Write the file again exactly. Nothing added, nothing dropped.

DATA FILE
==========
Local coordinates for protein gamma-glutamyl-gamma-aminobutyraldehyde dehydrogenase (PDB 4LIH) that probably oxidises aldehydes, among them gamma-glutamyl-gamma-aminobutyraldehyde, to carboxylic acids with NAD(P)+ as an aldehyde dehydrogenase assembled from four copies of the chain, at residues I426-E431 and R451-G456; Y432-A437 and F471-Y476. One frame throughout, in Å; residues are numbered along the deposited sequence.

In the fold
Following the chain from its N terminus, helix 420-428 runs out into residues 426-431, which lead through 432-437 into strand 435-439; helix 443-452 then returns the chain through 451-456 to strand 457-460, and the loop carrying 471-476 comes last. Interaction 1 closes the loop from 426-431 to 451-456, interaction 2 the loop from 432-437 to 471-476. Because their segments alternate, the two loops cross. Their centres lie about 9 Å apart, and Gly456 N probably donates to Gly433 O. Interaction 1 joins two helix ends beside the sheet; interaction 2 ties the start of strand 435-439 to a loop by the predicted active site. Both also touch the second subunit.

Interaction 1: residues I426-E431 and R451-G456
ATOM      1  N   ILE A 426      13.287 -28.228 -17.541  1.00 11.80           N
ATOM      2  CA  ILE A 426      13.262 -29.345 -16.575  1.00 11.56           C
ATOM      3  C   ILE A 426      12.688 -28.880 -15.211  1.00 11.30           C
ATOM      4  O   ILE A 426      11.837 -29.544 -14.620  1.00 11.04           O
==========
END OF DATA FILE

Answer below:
Local coordinates for protein gamma-glutamyl-gamma-aminobutyraldehyde dehydrogenase (PDB 4LIH) that probably oxidises aldehydes, among them gamma-glutamyl-gamma-aminobutyraldehyde, to carboxylic acids with NAD(P)+ as an aldehyde dehydrogenase assembled from four copies of the chain, at residues I426-E431 and R451-G456; Y432-A437 and F471-Y476. One frame throughout, in Å; residues are numbered along the deposited sequence.

In the fold
Following the chain from its N terminus, helix 420-428 runs out into residues 426-431, which lead through 432-437 into strand 435-439; helix 443-452 then returns the chain through 451-456 to strand 457-460, and the loop carrying 471-476 comes last. Interaction 1 closes the loop from 426-431 to 451-456, interaction 2 the loop from 432-437 to 471-476. Because their segments alternate, the two loops cross. Their centres lie about 9 Å apart, and Gly456 N probably donates to Gly433 O. Interaction 1 joins two helix ends beside the sheet; interaction 2 ties the start of strand 435-439 to a loop by the predicted active site. Both also touch the second subunit.

Interaction 1: residues I426-E431 and R451-G456
ATOM      1  N   ILE A 426      13.287 -28.228 -17.541  1.00 11.80           N
ATOM      2  CA  ILE A 426      13.262 -29.345 -16.575  1.00 11.56           C
ATOM      3  C   ILE A 426      12.688 -28.880 -15.211  1.00 11.30           C
ATOM      4  O   ILE A 426      11.837 -29.544 -14.620  1.00 11.04           O